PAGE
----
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MRC moves to restrain illegal dumping

Daniel Green is well-known in Quebec as the head of the Société pour Vaincre la Pollution (SVP), which has tracked all forms of water contamination in the province for 40 years. This courtroom and scientific water expert says that when it comes to construction waste dumping, the situation is much graver than just a few bad apples sending out or accepting loads of unsuitable or toxic construction waste. “The Haut-Saint-Laurent is just a case in point. We’re now seeing a quasi-criminal class using the lax enforcement capacities of Environment Quebec to contaminate agricultural areas close to Montreal.”

There are others, but since 2016, around the time the situation began out here, SVP has been tracking sites in the lower Laurentians, Kanesetake, Sainte-Placide, Saint-André-d’Argenteuil, and more. These are all sites with proven toxic waste traced back to the sources. Green says, “We are seeing a criminalization involving toxic soils,” and adds that the various bodies charged with protecting soils and water “are outgunned. … The Ministry has lost control of movement of contaminated soils. Even though they’ve promised for three years to do something, at the end of the day I can only conclude our Ministry of the Environment here is an abject failure. They intervene too late … after the land is ruined. And the dumpers make more money dumping contaminated soil than the government’s paltry fines.”

Meanwhile, investigation and enforcement have fallen upon passing citizens and small villages.

Green says, “Dealing with this situation is not up to the MRCs and local mayors; they don’t have the tools. Because this is organized crime doing illicit transport, it’s in and out, and all the municipal inspectors can do is report that mountains of soil have been dumped. The damage has been done.” Ormstown mayor Christine McAleer says, “We certainly don’t have the means or the staff to deal with a situation that’s so widespread and continuous! Our MNA was approached and told of this situation, but [there was] no reaction at all from them to help in any way.”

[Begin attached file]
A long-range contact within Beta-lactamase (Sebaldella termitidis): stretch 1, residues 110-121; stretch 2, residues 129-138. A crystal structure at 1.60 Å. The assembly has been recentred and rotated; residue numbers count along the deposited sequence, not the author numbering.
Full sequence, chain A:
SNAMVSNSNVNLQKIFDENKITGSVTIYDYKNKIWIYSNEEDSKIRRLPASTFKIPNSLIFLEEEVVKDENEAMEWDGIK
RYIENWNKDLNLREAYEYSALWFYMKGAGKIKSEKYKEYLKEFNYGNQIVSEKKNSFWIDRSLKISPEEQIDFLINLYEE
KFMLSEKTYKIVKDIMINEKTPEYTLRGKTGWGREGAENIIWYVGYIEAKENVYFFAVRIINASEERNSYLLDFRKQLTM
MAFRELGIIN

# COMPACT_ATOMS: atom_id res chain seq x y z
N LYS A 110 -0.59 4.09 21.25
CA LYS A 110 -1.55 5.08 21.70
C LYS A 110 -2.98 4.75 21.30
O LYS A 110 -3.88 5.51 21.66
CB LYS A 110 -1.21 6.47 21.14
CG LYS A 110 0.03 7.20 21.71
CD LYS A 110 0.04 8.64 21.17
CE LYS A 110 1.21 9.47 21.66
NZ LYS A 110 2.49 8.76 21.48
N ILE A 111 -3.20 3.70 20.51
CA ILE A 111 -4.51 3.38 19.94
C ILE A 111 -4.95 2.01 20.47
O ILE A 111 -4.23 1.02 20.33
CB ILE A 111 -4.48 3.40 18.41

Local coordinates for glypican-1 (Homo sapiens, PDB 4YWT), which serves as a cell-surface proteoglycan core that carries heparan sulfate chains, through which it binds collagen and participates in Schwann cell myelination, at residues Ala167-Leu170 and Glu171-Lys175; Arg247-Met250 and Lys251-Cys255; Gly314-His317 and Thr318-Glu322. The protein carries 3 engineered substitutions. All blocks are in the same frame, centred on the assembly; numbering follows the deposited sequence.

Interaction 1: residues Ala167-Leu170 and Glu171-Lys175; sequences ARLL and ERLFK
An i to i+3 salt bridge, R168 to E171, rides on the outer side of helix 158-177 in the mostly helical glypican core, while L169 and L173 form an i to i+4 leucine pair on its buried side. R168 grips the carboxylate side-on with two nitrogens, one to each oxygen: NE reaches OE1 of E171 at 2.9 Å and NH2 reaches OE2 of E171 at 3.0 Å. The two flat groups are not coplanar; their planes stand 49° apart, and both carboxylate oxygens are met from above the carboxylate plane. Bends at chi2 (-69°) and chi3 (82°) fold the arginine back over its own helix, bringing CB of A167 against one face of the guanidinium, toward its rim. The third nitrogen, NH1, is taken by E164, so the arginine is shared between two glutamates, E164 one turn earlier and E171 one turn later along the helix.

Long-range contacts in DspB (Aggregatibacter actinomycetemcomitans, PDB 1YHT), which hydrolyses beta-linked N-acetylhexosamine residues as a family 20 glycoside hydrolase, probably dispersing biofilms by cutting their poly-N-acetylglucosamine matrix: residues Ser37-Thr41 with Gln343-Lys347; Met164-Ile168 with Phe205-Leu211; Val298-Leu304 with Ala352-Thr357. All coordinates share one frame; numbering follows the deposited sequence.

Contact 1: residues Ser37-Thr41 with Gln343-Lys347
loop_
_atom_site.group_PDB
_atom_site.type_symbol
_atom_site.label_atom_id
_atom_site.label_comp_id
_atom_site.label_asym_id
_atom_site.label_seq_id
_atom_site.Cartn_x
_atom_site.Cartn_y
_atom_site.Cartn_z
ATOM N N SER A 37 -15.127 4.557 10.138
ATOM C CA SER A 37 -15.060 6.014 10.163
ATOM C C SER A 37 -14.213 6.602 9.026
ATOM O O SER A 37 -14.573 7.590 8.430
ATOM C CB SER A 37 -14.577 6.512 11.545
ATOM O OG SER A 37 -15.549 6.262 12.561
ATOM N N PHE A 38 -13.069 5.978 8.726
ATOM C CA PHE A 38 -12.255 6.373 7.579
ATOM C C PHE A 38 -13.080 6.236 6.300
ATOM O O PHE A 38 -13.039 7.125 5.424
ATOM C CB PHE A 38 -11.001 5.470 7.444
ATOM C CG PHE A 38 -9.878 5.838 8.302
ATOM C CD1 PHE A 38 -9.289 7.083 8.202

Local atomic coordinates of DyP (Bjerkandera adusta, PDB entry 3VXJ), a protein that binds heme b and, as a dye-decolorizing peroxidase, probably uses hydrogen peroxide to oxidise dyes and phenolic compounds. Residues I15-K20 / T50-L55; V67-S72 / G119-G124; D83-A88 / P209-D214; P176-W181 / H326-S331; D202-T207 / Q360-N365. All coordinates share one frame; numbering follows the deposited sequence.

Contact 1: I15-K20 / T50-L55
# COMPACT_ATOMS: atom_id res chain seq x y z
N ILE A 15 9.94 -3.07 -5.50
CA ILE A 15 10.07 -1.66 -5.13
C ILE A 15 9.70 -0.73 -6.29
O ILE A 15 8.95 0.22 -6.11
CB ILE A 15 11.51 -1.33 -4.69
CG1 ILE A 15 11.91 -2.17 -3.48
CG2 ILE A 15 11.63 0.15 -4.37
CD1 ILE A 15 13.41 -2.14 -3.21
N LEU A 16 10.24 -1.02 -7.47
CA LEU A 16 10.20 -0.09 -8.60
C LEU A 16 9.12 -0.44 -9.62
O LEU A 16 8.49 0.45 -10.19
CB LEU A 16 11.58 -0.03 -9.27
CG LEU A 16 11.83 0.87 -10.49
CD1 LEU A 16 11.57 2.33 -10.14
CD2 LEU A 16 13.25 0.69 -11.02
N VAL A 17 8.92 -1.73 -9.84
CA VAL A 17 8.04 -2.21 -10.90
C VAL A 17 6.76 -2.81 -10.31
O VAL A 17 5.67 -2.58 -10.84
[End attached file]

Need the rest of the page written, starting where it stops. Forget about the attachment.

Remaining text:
Slowing the flow

The MRC has crafted a bylaw to at least slow the flow of toxins and other material being deposited close to all municipal wells. Bylaw 327-2022 has been created to prohibit fill activities in water catchment protection areas (category 1 and 2) as defined by the Regulation respecting water catchment and protection within the territory of the MRC du Haut-Saint-Laurent.

The bylaw was adopted on September 21 but won’t go into effect until it is approved by the province. Pierre Caza, the director general of the MRC, says this regulation is the most that an MRC can do for now. It was patterned on the new dumping controls introduced in Franklin, and it levies fines (basically $1,000 a day, doubling every day of infraction) on those who dump illegally. This is the same methodology, and even the same amounts, levied by Franklin, but now it will extend to the whole MRC.

The hope is that all legal and remedial costs being levied on the properties accepting the fill will help with deterrence. Caza says, “If things change, we can expand the bylaw.” He reiterated that those receiving the material illegally “will have to remove it at their own expense.”

The new regulation has also put many bureaucratic hurdles in place that a would-be dumper must jump, including allowing inspection and providing provenance of the dumping material they plan to use, with free access to the property for municipal inspectors checking in during the work and, of course, all remediation costs falling on the landowner.

However, the objective of the interim control bylaw – with its design depicting a few hundred metres of distance be between any kind of fill and a town’s municipal well (nothing is said of private ones, which remain unprotected)  is to protect the aquifer. Green says that the MRC’s separate measurements per town well, depending on hydrologist recommendations, are a start; but an aquifer’s contents can travel very long distances depending on its depth and flow, the nature of the soil, and even weather issues like heavy rain or snow. That puts a lot of responsibility on the small, protected circles depicted in the MRC’s new bylaw.

There are solutions, and they would require protecting entire recharge zones, not just smaller areas within them, very quickly. Other places have gone further, according to Green: “Michigan, for example, has developed land-use plans to protect aquifers, and Quebec claims [it] wants to get there.” In his opinion, since town water is currently most at risk, the next move would be for municipalities to make a formal access of information request for more monitoring wells. Mayor McAleer is trying. She says of the Ormstown water supply, “We’re continuing to test water from the monitoring wells and are waiting for a test taken on the runoff.”

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